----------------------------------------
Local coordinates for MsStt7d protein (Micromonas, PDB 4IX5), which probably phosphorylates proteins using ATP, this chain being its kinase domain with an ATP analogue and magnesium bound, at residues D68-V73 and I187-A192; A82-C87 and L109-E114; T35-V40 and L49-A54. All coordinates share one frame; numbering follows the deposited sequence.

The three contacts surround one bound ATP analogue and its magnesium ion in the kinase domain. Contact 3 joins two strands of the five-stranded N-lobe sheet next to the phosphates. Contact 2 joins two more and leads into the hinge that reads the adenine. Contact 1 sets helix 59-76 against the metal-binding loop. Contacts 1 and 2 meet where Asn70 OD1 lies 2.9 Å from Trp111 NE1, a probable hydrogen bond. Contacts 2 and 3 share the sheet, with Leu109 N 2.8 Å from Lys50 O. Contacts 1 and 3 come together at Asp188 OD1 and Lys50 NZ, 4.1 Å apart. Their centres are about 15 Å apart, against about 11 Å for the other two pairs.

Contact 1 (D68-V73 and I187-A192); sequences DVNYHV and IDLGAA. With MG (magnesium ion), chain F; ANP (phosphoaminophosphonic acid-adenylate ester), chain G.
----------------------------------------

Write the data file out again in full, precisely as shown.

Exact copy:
Local coordinates for MsStt7d protein (Micromonas, PDB 4IX5), which probably phosphorylates proteins using ATP, this chain being its kinase domain with an ATP analogue and magnesium bound, at residues D68-V73 and I187-A192; A82-C87 and L109-E114; T35-V40 and L49-A54. All coordinates share one frame; numbering follows the deposited sequence.

The three contacts surround one bound ATP analogue and its magnesium ion in the kinase domain. Contact 3 joins two strands of the five-stranded N-lobe sheet next to the phosphates. Contact 2 joins two more and leads into the hinge that reads the adenine. Contact 1 sets helix 59-76 against the metal-binding loop. Contacts 1 and 2 meet where Asn70 OD1 lies 2.9 Å from Trp111 NE1, a probable hydrogen bond. Contacts 2 and 3 share the sheet, with Leu109 N 2.8 Å from Lys50 O. Contacts 1 and 3 come together at Asp188 OD1 and Lys50 NZ, 4.1 Å apart. Their centres are about 15 Å apart, against about 11 Å for the other two pairs.

Contact 1 (D68-V73 and I187-A192); sequences DVNYHV and IDLGAA. With MG (magnesium ion), chain F; ANP (phosphoaminophosphonic acid-adenylate ester), chain G.